Years ago, my own grandfather pulled a Mr. Watson by pulling a trigger in town.  He took aim at a pigeon in his neighbor’s backyard.  Now, my grandfather was a genial outgoing fellow and a passionate bird-watcher.  He kept a long detailed Life List in his battered copy of the Peterson Field Guide (in tribute to him, I have a Peterson’s Guide of my own.  Granted, it’s the Western edition rather than Eastern; tributes are not an exact science.  I tell myself the thought really is what counts).

Grampa loved his birds.  But he hated pigeons.

The family legend goes like this:  Grampa O’B spots yet another goddamned pigeon on his Vermont neighbor’s bird feeder, fetches his rifle, and fires into the yard next door.  This, within town limits.  Now, as my father says, “the goddamned Irish drink too much.”  But this happens during Grampa’s more mellow maturing years, when Vichy water with a shot of bitters was all he drank.  There is nothing to blame but the pigeon and the prejudice.  Grampa’s neighbor, a gentle and respected fellow, approaches (somewhat cautiously) to ask what the racket is all about.  Grampa shoots his mouth off about the goddamned pigeons, whereupon his neighbor says quietly, “They’re God’s creatures, too, Emmet.”

This became a humbling family adage (the goddamn Irish need a little salutary humbling on occasion).

My own father pulled a Mr. Watson last summer, and it even involved a squirrel.  I was visiting, and in the middle of cooking dinner.  Only my dad and I were at home.  And, yes, since the goddamned Irish drink too much, we’d each had an adult beverage or two.  Suddenly, Dad stops mid-sentence and says, “You stay right there.”    He trots quietly upstairs, and I hear a window surreptitiously open.

Bam!  Bam!!  Two murderous shots mar the quiet country afternoon.

Back down the stairs comes my father, swearing because he missed the goddamned squirrel he tried to shoot from the bedroom.

I am rather happy that he missed the squirrel.  There are thousands of squirrels in the woods around his house – killing one is not going to keep them away from his birdfeeder.  Mother squirrels won’t advise, “Remember what happened to your Uncle Earl over at the O’Brien place. You’d best stay away from there.”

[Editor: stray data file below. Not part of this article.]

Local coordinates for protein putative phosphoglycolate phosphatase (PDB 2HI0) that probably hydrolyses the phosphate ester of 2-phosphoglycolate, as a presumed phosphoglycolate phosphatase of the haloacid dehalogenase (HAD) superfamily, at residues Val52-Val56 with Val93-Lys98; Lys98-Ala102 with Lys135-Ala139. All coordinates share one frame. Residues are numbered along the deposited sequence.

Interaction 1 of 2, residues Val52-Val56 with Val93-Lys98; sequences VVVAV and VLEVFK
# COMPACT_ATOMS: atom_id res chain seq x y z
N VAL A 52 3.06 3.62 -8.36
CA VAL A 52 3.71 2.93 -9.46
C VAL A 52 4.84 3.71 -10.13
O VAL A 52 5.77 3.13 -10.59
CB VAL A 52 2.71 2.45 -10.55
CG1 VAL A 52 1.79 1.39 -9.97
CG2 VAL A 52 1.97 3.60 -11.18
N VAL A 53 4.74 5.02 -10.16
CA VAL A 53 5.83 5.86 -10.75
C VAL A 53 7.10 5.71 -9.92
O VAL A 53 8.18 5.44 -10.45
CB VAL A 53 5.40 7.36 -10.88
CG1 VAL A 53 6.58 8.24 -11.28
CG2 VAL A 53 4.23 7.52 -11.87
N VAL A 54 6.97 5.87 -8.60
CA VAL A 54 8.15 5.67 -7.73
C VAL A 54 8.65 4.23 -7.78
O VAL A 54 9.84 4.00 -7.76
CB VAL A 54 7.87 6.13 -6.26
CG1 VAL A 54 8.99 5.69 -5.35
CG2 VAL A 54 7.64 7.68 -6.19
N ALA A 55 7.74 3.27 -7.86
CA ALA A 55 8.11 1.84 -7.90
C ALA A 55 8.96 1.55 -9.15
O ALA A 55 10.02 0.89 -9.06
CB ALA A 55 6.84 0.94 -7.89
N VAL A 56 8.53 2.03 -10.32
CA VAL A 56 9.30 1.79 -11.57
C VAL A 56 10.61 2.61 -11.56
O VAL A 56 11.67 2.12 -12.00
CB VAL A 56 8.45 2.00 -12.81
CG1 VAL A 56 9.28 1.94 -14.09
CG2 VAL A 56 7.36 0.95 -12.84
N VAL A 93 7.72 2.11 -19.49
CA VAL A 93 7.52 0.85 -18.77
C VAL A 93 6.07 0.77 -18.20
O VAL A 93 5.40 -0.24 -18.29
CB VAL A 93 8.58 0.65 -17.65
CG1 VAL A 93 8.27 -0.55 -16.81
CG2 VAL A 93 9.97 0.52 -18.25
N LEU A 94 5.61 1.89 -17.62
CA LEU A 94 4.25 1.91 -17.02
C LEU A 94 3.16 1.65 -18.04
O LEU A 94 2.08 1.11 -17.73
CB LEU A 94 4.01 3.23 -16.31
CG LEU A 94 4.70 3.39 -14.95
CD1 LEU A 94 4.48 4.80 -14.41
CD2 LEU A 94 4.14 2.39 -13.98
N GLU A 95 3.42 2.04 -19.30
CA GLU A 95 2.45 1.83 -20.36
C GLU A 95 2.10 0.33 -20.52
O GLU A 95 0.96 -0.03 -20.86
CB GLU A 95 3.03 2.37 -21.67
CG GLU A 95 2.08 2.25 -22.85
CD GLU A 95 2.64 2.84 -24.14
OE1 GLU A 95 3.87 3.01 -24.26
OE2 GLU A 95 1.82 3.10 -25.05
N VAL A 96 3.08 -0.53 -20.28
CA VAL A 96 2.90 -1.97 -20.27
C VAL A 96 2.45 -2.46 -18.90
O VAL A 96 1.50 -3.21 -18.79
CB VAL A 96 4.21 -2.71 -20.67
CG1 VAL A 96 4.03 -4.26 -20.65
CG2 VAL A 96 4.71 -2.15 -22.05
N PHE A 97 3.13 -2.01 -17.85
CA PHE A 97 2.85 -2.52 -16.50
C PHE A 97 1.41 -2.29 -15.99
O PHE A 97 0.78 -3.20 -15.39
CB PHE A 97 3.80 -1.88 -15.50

I say, with what might have been a bratty air disguised as a tribute to family tradition, “They’re God’s creatures, too, Dad.”

My sense of timing has never been good.

The fruit doesn’t fall far from the family tree.  I catch myself today with intent to kill,  pitching a rock at a goddamned squirrel who’d hung precariously upside down from a narrow limb in order to chew a big hole in my brand-new thistle-seed bird feeder.  If I had a gun, I’d have used it.  That is why I don’t have a gun.

And now, I’ll close and clean the fishbowl as penance.  Fish of Girlfriend of Son #1 is God’s creature, too.

Thanks for visiting!
Thanks for visiting!

4 thoughts on “They’re God’s Creatures, Too

  1. Bill

    Pretty funny! and very good observations about our friends to the South of us….

    • Our city is fun because it falls somewhere between the extremes of Boulder & the Springs — we get the best of both worlds. We also have an amazing number of micro-breweries (did I mention that the goddamned Irish drink too much?).

  2. Mary Jane

    So, my dear departed husband hated English Sparrows. He told me they were not native to this country. This all being said with the bb gun at the ready. I told him it was lucky his parents weren’t killed when they moved here from Italy. We never discussed the sparrows again.

    • I can just see you saying that, Mary Jane, blinking your eyes in all innocence, with a little lift of one eyebrow and sweetness in your voice. Touche’!